Stiller C, Thorud B, Bolland O, Kandepu R, Imsland L (2006) Control strategy for a solid oxide fuel cell and gas turbine hybrid system. J Power Sources 158(1):303–315CrossRefGoogle Scholar
  9. 9.
    Jia Z, Sun J, Oh SR, Dobbs H, King J (2013) Control of the dual mode operation of generator/motor in SOFC/GT-based APU for extended dynamic capabilities. J Power Sources 235:172–180CrossRefGoogle Scholar
  10. 10.
    M. F (2008) The dynamics and control of integrated solid oxide fuel cell systems: transient load-following and fuel disturbance rejection. Ph.D Thesis, University of California, IrvineGoogle Scholar
  11. 11.
    Wang YZ, Yu J, Weng S (2011) Numerical investigation of different loads effect on the performance of planar electrode supported SOFC with syngas as fuel. Int J Hydrog Energy 36(9):5624–5631CrossRefGoogle Scholar
  12. 12.
    Barelli L, Bidini G, Gallorini F, Ottaviano PA (2013) Design optimization of a SOFC-based CHP system through dynamic analysis. Int J Hydrog Energy 38(1):354–369CrossRefGoogle Scholar
  13. 13.
    Xi HD (2007) Dynamic modeling and control of planar SOFC power system. Ph.D Thesis, University of Michigan, Ann ArborGoogle Scholar
  14. 14.
    Padulles J, Ault GW, McDonald JR (2000) An integrated SOFC plant dynamic model for power systems simulation. J Power Sources 86(1-2):495–500CrossRefGoogle Scholar
  15. 15.
    Xie Y, Xue X (2009) Transient modeling of anode-supported solid oxide fuel cells. Int J Hydrog Energy 34(16):6882–6891CrossRefGoogle Scholar
  16. 16.
    Kazempoor P, Dorer V, Ommi F (2009) Evaluation of hydrogen and methane-fuelled solid oxide fuel cell systems for residential applications: system design alternative and parameter study. Int J Hydrog Energy 34(20):8630–8644CrossRefGoogle Scholar
  17. 17.
    Cao H, Li X, Deng Z, Li J, Qin Y (2013) Thermal management oriented steady state analysis and optimization of a kW scale solid oxide fuel cell stand-alone system for maximum system efficiency. Int J Hydrog Energy 38(28):12404–12417CrossRefGoogle Scholar
  18. 18.
    Wu X, Ye Q, Wang J (2017) A hybrid prognostic model applied to SOFC prognostics. Int J Hydrog Energy 42(39):25008–25020CrossRefGoogle Scholar
  19. 19.
    Murshed AM, Huang B, Nandakumar K (2007) Control relevant modeling of planer solid oxide fuel cell system. J Power Sources 163(2):830–845CrossRefGoogle Scholar
  20. 20.
    Mueller F, Brouwer J, Jabbari F, Samuelsen S (2006) Dynamic simulation of an integrated solid oxide fuel cell system including current-based fuel flow control. J Fuel Cell Sci Technol 3(2):144–154CrossRefGoogle Scholar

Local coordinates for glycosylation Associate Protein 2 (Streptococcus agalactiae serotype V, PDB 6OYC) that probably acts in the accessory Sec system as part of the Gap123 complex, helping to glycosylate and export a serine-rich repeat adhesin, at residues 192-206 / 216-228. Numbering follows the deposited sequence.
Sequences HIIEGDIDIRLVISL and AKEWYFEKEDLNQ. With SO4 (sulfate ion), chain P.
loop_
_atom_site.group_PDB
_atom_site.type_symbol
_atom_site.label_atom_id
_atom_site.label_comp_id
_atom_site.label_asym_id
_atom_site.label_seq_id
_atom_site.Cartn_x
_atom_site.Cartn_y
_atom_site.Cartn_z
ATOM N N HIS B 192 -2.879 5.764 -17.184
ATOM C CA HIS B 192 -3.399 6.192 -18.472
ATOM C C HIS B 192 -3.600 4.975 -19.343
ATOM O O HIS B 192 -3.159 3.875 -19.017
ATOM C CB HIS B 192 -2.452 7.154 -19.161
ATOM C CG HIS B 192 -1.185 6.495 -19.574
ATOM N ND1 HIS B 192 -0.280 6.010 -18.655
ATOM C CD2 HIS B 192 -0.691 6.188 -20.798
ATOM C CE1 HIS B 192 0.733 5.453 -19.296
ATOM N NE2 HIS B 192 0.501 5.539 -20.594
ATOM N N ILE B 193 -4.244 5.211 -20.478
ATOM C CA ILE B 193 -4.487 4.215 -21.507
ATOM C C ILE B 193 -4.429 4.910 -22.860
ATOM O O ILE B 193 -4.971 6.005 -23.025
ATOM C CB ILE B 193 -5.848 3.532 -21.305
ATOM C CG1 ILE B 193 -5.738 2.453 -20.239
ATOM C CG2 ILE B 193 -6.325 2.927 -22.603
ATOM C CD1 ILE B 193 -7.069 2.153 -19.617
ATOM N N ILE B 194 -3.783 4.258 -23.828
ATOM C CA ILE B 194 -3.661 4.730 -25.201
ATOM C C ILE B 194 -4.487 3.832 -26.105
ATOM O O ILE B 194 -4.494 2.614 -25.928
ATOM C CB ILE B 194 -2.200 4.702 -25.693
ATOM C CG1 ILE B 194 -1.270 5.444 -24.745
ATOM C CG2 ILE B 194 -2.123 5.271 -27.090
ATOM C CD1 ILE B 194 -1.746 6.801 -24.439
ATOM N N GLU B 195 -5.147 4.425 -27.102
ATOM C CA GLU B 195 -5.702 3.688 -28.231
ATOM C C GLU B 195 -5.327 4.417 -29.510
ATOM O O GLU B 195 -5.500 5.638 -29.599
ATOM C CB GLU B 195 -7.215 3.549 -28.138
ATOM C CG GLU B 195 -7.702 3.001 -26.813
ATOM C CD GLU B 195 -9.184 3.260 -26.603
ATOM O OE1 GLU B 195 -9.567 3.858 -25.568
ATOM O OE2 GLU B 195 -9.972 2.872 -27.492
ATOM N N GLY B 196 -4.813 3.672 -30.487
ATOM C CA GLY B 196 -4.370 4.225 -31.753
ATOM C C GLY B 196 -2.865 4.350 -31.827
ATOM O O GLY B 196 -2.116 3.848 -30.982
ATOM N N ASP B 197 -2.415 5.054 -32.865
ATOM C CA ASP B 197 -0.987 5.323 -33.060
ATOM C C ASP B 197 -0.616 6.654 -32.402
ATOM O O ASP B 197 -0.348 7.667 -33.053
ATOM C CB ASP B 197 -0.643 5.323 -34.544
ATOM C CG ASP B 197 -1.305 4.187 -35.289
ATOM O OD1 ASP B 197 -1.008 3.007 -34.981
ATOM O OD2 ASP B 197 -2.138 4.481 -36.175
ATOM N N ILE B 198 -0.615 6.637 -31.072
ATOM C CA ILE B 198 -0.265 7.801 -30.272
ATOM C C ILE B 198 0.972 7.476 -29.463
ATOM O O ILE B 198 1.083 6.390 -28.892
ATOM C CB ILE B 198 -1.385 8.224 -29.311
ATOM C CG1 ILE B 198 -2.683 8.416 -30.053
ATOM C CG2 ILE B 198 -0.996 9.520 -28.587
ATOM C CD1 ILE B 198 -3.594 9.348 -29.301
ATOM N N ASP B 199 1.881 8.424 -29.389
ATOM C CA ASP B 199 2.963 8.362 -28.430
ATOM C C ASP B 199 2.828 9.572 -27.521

21. 21.
    Komatsu Y, Brus G, Kimijima S, Szmyd J (2014) The effect of overpotentials on the transient response of the 300W SOFC cell stack voltage. Appl Energy 115:352–359CrossRefGoogle Scholar
  22. 22.
    Zhang L, Li X, Jiang JH, Li SH, Yang J, Li J (2015) Dynamic modeling and analysis of a 5-kW solid oxide fuel cell system from the perspectives of cooperative control of thermal safety and high efficiency. Int J Hydrog Energy 40(1):456–476CrossRefGoogle Scholar
  23. 23.
    Zhang L, Jiang J, Cheng H, Deng ZH, Li X (2015) Control strategy for power management, efficiency-optimization and operating-safety of a 5-kW solid oxide fuel cell system. Electrochim Acta 177:237–249CrossRefGoogle Scholar
  24. 24.
    Bao C, Wang Y, Feng D, Jiang Z, Zhang X (2018) Macroscopic modeling of solid oxide fuel cell (SOFC) and model-based control of SOFC and gas turbine hybrid system. Prog Energy Combust Sci 66:83–140CrossRefGoogle Scholar
  25. 25.
    Ramadhani F, Hussain MA, Mokhlis H, Hajimolana S (2017) Optimization strategies for Solid Oxide Fuel Cell (SOFC) application: a literature survey. Renew Sust Energ Rev 76:460–484CrossRefGoogle Scholar
  26. 26.
    Papurello D, Iafrate C, Lanzini A, Santarelli M (2017) Trace compounds impact on SOFC performance: experimental and modelling approach. Appl Energy 208:637–654CrossRefGoogle Scholar
  27. 27.
    Wang Y, Gu L, Gao M, Zhu K (2016) Multivariable output feedback adaptive terminal sliding mode control for underwater vehicles. Asian J Control 18(1):247–265CrossRefGoogle Scholar
  28. 28.
    Utkin V, Guldner J, Shi J, Ge S, Lewis F (2009) Sliding mode control in electro-mechanical systems, Second Edition. Boca Raton: CRC PressGoogle Scholar

Copyright information

© Springer-Verlag GmbH Germany, part of Springer Nature 2018

Authors and Affiliations

  1. 1.Air Force Early Warning AcademyWuhanChina
  2. 2.School of Automation, Key Laboratory of Education Ministry for Image Processing and Intelligent ControlHuazhong University of Science and TechnologyWuhanChina
  3. 3.Research institute of Huazhong University of Science and TechnologyShenzhenChina
  4. 4.College of Computer Science and Technology, Hubei Province Key Laboratory of Intelligent Information Processing and Real-time Industrial SystemWuhan University of Science and TechnologyWuhanChina

Personalised recommendations